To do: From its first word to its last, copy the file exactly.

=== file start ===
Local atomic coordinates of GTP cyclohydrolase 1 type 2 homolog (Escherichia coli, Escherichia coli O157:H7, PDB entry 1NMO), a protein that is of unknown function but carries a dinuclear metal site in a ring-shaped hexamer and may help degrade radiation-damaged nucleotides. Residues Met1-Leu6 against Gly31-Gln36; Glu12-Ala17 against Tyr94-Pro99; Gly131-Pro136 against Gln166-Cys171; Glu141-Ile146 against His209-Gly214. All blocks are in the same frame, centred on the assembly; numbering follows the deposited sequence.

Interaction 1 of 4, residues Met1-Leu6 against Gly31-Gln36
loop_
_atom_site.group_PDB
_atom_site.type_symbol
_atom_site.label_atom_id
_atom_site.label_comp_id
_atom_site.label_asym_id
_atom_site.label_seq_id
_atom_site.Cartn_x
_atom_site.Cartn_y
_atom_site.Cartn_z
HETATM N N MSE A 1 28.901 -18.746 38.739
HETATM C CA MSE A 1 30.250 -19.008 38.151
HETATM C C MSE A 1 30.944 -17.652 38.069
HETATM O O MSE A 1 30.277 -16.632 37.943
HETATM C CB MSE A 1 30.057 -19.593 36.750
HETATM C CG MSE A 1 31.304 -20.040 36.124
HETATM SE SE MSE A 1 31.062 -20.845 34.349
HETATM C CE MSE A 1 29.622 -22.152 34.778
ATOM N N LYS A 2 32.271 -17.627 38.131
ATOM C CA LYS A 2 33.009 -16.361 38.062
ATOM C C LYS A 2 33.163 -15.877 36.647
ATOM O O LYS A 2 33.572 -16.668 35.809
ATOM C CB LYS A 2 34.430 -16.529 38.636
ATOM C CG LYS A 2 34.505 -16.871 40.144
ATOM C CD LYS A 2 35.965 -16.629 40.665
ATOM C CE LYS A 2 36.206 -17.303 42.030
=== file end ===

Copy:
Local atomic coordinates of GTP cyclohydrolase 1 type 2 homolog (Escherichia coli, Escherichia coli O157:H7, PDB entry 1NMO), a protein that is of unknown function but carries a dinuclear metal site in a ring-shaped hexamer and may help degrade radiation-damaged nucleotides. Residues Met1-Leu6 against Gly31-Gln36; Glu12-Ala17 against Tyr94-Pro99; Gly131-Pro136 against Gln166-Cys171; Glu141-Ile146 against His209-Gly214. All blocks are in the same frame, centred on the assembly; numbering follows the deposited sequence.

Interaction 1 of 4, residues Met1-Leu6 against Gly31-Gln36
loop_
_atom_site.group_PDB
_atom_site.type_symbol
_atom_site.label_atom_id
_atom_site.label_comp_id
_atom_site.label_asym_id
_atom_site.label_seq_id
_atom_site.Cartn_x
_atom_site.Cartn_y
_atom_site.Cartn_z
HETATM N N MSE A 1 28.901 -18.746 38.739
HETATM C CA MSE A 1 30.250 -19.008 38.151
HETATM C C MSE A 1 30.944 -17.652 38.069
HETATM O O MSE A 1 30.277 -16.632 37.943
HETATM C CB MSE A 1 30.057 -19.593 36.750
HETATM C CG MSE A 1 31.304 -20.040 36.124
HETATM SE SE MSE A 1 31.062 -20.845 34.349
HETATM C CE MSE A 1 29.622 -22.152 34.778
ATOM N N LYS A 2 32.271 -17.627 38.131
ATOM C CA LYS A 2 33.009 -16.361 38.062
ATOM C C LYS A 2 33.163 -15.877 36.647
ATOM O O LYS A 2 33.572 -16.668 35.809
ATOM C CB LYS A 2 34.430 -16.529 38.636
ATOM C CG LYS A 2 34.505 -16.871 40.144
ATOM C CD LYS A 2 35.965 -16.629 40.665
ATOM C CE LYS A 2 36.206 -17.303 42.030